For decades, these two best friends harbor secrets, even from each other. They grow more candid as they approach enter their final years. What do you think inclines people to confront and voice their truths as they approach death?  

Even at my age, if you asked what I'd like more than anything, it would be to know the truth about my own life. I think it's the natural falling away of the defenses and false narratives that young people seem to need to keep going. I feel so much less need to have my version of these stories than I did when I was younger. I just want to honestly see my role in all situations. I don't think that's unusual among older people. At the end of our lives, we have more time to reflect and not hang on to the same old stories. We leave the hurt feelings aside. We want to know what really happened and is there a remedy.

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Agnes has young friends right up through her late eighties. What are you hoping readers will take from these intergenerational relationships?

It goes beyond humans into the animal and natural world. Agnes befriends lots of different creatures, including a teenager. My point is that it's not over, that if, like Agnes, you remain open, relationships can develop at any moment.  

"People don't give children credit and they don't give older people credit. They act like only the stage between twenty and sixty is fully formed."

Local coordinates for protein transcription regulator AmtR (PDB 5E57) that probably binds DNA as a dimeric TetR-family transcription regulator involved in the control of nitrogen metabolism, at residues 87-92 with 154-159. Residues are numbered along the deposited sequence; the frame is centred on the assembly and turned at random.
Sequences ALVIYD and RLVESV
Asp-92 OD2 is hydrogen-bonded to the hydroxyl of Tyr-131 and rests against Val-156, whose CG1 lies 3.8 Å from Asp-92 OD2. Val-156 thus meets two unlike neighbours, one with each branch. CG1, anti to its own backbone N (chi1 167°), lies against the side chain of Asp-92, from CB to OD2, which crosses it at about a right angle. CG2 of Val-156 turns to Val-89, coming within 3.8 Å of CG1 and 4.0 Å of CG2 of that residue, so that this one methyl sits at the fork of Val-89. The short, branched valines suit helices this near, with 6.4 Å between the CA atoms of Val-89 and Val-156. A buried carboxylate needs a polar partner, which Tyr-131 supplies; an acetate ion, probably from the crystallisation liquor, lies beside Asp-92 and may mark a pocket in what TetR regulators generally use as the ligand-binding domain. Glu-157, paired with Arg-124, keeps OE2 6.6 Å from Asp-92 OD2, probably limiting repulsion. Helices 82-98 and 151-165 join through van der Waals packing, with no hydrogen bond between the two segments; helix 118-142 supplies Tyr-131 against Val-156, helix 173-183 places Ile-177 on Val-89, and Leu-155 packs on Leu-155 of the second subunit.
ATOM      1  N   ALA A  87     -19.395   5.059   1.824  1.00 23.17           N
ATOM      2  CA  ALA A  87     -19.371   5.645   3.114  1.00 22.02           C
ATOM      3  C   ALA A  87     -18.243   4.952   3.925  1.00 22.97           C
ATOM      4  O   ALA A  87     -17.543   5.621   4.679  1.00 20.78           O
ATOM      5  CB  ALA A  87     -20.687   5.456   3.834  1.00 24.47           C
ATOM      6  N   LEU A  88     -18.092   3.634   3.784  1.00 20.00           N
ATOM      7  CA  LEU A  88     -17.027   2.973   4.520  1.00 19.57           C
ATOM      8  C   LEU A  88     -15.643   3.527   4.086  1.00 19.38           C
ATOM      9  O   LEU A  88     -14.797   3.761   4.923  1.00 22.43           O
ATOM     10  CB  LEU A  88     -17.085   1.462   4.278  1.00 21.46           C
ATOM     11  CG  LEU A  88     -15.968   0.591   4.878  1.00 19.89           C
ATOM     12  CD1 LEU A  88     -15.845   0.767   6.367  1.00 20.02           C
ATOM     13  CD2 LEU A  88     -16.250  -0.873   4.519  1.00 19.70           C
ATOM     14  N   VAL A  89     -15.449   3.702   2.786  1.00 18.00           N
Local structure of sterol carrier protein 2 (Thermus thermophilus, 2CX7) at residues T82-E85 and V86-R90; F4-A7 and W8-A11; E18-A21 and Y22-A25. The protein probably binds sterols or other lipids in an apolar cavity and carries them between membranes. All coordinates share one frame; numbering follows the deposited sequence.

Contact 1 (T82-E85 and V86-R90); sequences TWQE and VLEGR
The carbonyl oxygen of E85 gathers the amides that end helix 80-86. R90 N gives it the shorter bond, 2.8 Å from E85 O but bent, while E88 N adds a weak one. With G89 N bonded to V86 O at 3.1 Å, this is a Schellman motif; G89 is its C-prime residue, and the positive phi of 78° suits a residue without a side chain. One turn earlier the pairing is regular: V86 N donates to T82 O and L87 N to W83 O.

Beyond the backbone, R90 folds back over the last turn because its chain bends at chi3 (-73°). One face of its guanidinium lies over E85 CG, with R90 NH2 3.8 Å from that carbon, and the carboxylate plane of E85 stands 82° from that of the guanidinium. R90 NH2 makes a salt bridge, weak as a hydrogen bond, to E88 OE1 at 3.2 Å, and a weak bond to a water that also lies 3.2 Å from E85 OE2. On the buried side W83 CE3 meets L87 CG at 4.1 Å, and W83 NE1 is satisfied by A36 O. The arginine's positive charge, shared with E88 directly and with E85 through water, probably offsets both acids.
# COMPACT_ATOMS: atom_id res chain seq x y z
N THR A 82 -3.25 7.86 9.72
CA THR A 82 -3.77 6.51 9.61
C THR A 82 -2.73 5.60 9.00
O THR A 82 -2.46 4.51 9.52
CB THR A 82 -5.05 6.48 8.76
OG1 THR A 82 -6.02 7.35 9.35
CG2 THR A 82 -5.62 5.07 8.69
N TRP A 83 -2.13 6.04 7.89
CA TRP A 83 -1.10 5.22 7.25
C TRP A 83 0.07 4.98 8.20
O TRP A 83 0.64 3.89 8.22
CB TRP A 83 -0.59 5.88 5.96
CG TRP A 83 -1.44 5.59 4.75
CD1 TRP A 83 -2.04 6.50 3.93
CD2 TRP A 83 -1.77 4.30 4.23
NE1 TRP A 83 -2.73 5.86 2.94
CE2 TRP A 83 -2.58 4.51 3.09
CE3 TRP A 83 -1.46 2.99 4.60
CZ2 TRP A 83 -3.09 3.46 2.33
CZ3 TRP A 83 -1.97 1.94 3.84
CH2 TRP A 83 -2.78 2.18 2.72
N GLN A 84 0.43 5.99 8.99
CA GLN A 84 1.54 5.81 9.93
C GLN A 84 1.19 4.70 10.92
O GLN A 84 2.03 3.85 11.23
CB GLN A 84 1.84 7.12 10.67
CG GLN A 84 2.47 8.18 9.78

Agnes observes of herself that "she'd reached the stage where no one would hear her even if they heard her." Polly feels that "she was shown and told about her diminished status at every juncture." Talk about the invisibility of aging.

It's a waste of resources for our country. In contrast to a lot of cultures that venerate old people, we don't. When you look at COVID, the top outbreaks are always in nursing homes. It shouldn't be that way. There should be a more realistic understanding of what the needs are. It bothers me that when I go to a doctor's office, their assumptions about me shift when they understand that I'm still a working professor. If you're not making money in our system, you're not considered viable.

Book cover of Fellowship Point by Alice Elliott Dark. Next Avenue,

Mild-mannered Polly makes this bald statement about aging: "No one wants age to be the most important thing about her." What do people fail to understand about their elders?

People don't give children credit and they don't give older people credit. They act like only the stage between twenty and sixty is fully formed. People are just as developed at the other ends. Why don't middle-aged people learn the language of older adults? Why don't they ask, "What is it like?"

This book is finely attuned to legacy: what we leave behind, how people will remember us. Why is this issue so important as we age?

In working with people's wills, I've come to understand how important it is to older people to leave behind a clear message. Often, it's in terms of things, but it's still a message to your children, like, 'I love you all equally, or I understand your circumstances are financially different, so I'm going to recognize that.' There's an implicit message in legacy. It's almost imagining yourself not here, imagining how you want your children to understand what you're leaving behind.

Did writing about older women make you feel better about aging?

Yes, not that I didn't feel good about aging before. I've always looked forward to it. But focusing on things that were potentially going to happen, and thinking about my characters being active, did help.

Photograph of Jill Smolowe
Jill Smolowe is the author of "Four Funerals and a Wedding: Resilience in a Time of Grief." To learn more about her book and her grief and divorce coaching, visit jillsmolowe.com. Read More